Obsessive Compulsive Disorder
Obsessive-Compulsive Disorder (OCD) is a common and long-lasting disorder in which a person has uncontrollable, reoccurring thoughts (obsessions) and behaviors (compulsions) that he or she feels the urge to repeat over and over.
Signs and Symptoms
People with OCD may have symptoms of obsessions, compulsions, or both. These symptoms can interfere with all aspects of life, such as work, school, and personal relationships.
Obsessions are repeated thoughts, urges, or mental images that cause anxiety. Common symptoms include:
Fear of germs or contamination
Unwanted forbidden or taboo thoughts involving sex, religion, and harm
Aggressive thoughts towards others or self
Having things symmetrical or in a perfect order
Compulsions are repetitive behaviors that a person with OCD feels the urge to do in response to an obsessive thought. Common compulsions include:
Excessive cleaning and/or handwashing
Ordering and arranging things in a particular, precise way
Repeatedly checking on things, such as repeatedly checking to see if the door is locked or that the oven is off
How is OCD different from normal behaviors?
Not all rituals or habits are compulsions. Everyone double checks things sometimes. We all check our doors at night and double-check things for our safety. But a person with OCD generally:
Can't control his or her thoughts or behaviors, even when those thoughts or behaviors are recognized as excessive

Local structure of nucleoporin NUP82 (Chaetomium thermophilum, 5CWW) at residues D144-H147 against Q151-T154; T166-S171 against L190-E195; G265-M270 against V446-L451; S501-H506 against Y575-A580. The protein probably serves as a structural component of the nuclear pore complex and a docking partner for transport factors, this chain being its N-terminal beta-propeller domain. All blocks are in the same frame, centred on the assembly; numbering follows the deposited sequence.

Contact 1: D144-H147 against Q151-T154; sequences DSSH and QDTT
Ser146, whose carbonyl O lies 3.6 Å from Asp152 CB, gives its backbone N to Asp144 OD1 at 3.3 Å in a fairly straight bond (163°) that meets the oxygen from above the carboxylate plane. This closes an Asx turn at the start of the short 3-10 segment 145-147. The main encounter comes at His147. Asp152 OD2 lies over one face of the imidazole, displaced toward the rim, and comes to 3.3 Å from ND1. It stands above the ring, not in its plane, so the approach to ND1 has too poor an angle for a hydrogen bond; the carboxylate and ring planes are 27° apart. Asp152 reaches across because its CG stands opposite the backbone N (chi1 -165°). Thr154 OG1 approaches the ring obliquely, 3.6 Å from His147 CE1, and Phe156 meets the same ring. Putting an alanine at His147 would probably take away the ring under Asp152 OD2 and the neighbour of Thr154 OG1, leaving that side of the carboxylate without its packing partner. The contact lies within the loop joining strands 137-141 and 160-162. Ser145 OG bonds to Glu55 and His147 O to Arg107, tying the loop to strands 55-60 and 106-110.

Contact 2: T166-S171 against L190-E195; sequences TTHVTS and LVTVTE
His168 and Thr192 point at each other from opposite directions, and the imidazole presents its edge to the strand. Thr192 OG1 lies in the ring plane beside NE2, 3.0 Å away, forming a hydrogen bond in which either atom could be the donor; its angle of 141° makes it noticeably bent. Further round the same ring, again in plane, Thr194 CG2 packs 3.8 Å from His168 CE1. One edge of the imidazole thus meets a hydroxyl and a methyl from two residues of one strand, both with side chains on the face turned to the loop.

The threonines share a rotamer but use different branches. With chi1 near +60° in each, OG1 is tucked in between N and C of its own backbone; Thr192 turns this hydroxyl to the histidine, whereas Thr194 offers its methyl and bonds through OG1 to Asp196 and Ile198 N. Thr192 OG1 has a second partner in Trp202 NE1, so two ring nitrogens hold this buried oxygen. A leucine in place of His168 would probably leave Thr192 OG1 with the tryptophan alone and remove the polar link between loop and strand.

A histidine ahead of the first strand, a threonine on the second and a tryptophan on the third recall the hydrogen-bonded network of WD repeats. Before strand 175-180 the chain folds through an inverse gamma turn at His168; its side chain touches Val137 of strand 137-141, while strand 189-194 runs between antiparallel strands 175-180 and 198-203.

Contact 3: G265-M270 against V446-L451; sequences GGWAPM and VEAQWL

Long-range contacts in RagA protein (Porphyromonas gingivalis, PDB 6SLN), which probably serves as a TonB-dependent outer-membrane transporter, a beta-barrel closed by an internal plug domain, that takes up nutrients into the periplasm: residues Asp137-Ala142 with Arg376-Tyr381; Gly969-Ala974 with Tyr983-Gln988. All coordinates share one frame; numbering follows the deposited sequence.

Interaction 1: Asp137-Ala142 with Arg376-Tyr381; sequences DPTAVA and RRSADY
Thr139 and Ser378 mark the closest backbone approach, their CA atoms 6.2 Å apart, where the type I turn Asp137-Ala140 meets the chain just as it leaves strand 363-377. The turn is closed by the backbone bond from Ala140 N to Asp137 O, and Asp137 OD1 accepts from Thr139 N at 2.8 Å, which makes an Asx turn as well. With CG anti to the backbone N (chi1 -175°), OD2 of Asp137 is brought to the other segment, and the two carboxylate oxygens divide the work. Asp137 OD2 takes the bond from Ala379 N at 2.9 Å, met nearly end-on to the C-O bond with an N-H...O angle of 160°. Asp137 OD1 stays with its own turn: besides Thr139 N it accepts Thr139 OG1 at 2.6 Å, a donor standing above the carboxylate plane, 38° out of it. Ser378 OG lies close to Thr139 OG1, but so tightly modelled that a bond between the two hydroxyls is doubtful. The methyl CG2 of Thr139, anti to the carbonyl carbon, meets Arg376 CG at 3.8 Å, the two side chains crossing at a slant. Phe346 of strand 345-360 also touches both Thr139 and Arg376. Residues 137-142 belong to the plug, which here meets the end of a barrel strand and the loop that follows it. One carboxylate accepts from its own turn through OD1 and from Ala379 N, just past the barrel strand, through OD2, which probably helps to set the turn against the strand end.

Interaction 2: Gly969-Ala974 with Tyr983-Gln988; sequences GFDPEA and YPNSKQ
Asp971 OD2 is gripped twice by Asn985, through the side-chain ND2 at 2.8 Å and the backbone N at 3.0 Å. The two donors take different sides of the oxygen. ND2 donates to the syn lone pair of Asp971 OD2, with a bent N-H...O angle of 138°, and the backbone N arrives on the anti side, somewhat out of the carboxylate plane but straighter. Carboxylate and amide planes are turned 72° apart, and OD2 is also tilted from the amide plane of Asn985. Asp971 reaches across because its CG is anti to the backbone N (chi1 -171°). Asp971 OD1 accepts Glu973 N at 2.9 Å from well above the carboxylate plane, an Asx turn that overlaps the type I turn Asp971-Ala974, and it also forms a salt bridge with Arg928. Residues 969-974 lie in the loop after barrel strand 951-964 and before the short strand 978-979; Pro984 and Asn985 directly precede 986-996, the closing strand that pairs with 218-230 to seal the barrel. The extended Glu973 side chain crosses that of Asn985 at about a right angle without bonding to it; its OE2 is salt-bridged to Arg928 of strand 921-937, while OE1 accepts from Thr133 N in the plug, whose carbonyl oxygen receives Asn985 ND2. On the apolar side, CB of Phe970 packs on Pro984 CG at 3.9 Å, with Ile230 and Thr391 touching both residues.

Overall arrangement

Spends at least 1 hour a day on these thoughts or behaviors
Doesn’t get pleasure when performing the behaviors or rituals, but may feel brief relief from the anxiety the thoughts cause
Experiences significant problems in their daily life due to these thoughts or behaviors
Some individuals with OCD also have a tic disorder. Motor tics are sudden, brief, repetitive movements, such as eye blinking and other eye movements, facial grimacing, shoulder shrugging, and head or shoulder jerking. Common vocal tics include repetitive throat-clearing, sniffing, or grunting sounds.
Symptoms may come and go, ease over time, or worsen. People with OCD may try to help themselves by avoiding situations that trigger their obsessions. Although most adults with OCD recognize that what they are doing doesn’t make sense, some adults and most children may not realize that their behavior is out of the ordinary. About 2% of children suffer from OCD. The cause is unknown There appear to be some genetic components with both identical twins more often affected than both non-identical twins. Risk factors include a history of child abuse or other stress-inducing event. Some cases have been documented to occur following infections. The diagnosis is based on the symptoms and requires ruling out other drug related or medical causes. Other disorders with similar symptoms include anxiety disorder, major depressive disorder, eating disorders, tic disorders, and obsessive–compulsive personality disorder.
Treatment involves counseling, such as cognitive behavioral therapy (CBT), and sometimes antidepressants such as selective serotonin reuptake inhibitors (SSRIs) or clomipramine The specific technique used in CBT is called exposure and response prevention (ERP) which involves teaching the person to deliberately come into contact with the situations that trigger the obsessive thoughts and fears ("exposure"), without carrying out the usual compulsive acts associated with the obsession ("response prevention"). Thus the patient gradually learns to tolerate the discomfort and anxiety associated with not performing the ritualistic behavior. With proper treatment the patient can lead resume normal to near - normal life.